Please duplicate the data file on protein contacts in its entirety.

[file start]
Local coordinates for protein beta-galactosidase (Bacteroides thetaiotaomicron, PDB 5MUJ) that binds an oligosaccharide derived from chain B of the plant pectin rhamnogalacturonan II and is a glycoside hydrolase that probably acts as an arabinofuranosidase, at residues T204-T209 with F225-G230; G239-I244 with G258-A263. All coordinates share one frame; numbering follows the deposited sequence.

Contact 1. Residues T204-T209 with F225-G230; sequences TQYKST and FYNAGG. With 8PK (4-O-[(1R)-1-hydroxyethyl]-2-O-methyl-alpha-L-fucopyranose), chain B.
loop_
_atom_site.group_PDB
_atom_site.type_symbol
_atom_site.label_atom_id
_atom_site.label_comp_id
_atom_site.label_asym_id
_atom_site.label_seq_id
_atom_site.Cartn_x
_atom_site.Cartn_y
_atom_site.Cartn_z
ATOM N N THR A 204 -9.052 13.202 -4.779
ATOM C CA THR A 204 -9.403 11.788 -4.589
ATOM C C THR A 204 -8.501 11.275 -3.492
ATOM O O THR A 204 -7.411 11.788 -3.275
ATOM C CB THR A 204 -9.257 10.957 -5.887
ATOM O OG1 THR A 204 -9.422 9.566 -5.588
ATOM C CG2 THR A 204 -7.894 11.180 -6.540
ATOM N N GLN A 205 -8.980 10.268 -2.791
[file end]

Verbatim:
Local coordinates for protein beta-galactosidase (Bacteroides thetaiotaomicron, PDB 5MUJ) that binds an oligosaccharide derived from chain B of the plant pectin rhamnogalacturonan II and is a glycoside hydrolase that probably acts as an arabinofuranosidase, at residues T204-T209 with F225-G230; G239-I244 with G258-A263. All coordinates share one frame; numbering follows the deposited sequence.

Contact 1. Residues T204-T209 with F225-G230; sequences TQYKST and FYNAGG. With 8PK (4-O-[(1R)-1-hydroxyethyl]-2-O-methyl-alpha-L-fucopyranose), chain B.
loop_
_atom_site.group_PDB
_atom_site.type_symbol
_atom_site.label_atom_id
_atom_site.label_comp_id
_atom_site.label_asym_id
_atom_site.label_seq_id
_atom_site.Cartn_x
_atom_site.Cartn_y
_atom_site.Cartn_z
ATOM N N THR A 204 -9.052 13.202 -4.779
ATOM C CA THR A 204 -9.403 11.788 -4.589
ATOM C C THR A 204 -8.501 11.275 -3.492
ATOM O O THR A 204 -7.411 11.788 -3.275
ATOM C CB THR A 204 -9.257 10.957 -5.887
ATOM O OG1 THR A 204 -9.422 9.566 -5.588
ATOM C CG2 THR A 204 -7.894 11.180 -6.540
ATOM N N GLN A 205 -8.980 10.268 -2.791